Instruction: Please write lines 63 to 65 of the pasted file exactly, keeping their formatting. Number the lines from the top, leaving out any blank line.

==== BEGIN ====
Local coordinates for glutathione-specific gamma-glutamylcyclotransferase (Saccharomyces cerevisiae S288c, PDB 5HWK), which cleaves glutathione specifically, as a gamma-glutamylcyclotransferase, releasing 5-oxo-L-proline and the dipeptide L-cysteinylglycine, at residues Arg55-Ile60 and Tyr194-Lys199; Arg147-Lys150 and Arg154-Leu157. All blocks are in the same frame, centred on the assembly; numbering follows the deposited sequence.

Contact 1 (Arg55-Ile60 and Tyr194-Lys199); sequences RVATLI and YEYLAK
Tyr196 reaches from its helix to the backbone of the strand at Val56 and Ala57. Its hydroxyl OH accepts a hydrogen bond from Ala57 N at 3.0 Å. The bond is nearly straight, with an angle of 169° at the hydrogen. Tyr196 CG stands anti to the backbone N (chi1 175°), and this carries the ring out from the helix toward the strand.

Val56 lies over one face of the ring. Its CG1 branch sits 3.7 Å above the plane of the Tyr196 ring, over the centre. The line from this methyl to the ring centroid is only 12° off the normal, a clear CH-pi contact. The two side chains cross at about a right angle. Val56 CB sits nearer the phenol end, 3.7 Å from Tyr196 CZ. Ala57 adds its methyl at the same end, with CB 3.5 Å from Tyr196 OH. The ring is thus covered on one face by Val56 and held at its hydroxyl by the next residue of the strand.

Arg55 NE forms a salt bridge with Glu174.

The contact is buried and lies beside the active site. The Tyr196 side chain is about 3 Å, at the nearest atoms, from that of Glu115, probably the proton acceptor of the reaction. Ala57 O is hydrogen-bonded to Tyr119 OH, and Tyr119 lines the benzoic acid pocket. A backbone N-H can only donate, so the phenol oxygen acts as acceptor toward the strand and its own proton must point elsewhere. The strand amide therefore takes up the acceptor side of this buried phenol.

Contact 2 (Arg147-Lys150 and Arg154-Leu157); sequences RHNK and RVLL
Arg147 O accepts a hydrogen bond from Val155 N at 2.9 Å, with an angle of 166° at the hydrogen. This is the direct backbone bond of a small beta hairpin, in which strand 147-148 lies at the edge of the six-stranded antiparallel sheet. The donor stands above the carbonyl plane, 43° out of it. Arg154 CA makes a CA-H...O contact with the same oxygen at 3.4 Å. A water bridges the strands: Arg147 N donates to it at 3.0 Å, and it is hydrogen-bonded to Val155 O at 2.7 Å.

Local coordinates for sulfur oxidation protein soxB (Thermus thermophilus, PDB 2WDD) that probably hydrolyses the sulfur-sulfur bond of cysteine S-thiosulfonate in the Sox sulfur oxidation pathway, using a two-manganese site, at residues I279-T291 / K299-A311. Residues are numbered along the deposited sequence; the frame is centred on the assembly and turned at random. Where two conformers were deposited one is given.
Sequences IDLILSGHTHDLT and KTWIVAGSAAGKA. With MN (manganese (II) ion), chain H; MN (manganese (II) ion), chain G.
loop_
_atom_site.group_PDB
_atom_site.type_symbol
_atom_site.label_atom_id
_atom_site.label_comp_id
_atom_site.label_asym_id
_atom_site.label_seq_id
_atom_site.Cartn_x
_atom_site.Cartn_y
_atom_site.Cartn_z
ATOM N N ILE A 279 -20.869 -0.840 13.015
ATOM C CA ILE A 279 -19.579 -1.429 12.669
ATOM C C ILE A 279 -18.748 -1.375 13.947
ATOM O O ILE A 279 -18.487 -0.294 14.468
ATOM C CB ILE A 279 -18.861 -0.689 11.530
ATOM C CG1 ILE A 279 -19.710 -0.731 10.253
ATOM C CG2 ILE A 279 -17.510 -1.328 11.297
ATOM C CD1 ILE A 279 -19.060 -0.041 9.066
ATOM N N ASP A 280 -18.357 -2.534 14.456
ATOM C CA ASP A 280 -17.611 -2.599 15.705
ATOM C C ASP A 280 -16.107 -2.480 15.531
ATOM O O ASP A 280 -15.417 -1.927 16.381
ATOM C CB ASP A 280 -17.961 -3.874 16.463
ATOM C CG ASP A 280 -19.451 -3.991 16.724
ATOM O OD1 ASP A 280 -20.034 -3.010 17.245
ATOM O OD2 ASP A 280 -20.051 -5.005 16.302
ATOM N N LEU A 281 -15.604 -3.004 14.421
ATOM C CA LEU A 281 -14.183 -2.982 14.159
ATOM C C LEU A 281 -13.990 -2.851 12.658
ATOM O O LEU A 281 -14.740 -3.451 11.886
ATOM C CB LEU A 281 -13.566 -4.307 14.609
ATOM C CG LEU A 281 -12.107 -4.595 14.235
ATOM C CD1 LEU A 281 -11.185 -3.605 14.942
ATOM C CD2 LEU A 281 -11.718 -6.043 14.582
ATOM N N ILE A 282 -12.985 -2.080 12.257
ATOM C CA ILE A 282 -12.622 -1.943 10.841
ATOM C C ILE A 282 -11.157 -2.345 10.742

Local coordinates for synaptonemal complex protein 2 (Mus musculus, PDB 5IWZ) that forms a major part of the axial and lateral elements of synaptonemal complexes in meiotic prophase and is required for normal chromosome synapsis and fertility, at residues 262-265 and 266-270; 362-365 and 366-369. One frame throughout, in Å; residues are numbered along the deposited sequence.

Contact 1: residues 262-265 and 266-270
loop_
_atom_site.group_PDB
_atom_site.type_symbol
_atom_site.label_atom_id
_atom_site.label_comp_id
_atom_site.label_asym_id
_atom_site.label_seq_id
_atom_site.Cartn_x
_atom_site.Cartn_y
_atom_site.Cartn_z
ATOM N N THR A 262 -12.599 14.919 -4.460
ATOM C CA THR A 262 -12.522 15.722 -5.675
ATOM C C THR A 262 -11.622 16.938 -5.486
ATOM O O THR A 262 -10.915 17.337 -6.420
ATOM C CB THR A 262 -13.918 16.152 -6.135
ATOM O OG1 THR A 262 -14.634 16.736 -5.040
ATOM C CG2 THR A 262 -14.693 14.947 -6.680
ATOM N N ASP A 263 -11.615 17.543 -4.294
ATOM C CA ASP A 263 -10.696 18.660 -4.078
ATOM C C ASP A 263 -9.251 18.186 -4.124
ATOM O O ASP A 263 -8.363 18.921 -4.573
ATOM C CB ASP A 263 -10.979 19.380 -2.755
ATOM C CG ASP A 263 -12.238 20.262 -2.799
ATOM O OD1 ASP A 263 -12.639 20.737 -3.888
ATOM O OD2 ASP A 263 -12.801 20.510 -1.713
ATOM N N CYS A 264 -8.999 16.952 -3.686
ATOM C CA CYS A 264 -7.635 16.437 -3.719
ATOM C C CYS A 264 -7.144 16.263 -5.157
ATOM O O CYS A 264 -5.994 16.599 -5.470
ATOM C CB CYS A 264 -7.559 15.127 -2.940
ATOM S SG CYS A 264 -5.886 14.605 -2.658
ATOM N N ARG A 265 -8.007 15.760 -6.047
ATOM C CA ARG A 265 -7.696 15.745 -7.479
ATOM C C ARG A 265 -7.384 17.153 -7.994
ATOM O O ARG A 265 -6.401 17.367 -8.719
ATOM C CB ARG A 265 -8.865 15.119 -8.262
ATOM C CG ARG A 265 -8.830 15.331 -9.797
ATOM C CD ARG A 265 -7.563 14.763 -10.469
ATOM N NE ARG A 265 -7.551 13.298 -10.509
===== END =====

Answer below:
ATOM O O THR A 262 -10.915 17.337 -6.420
ATOM C CB THR A 262 -13.918 16.152 -6.135
ATOM O OG1 THR A 262 -14.634 16.736 -5.040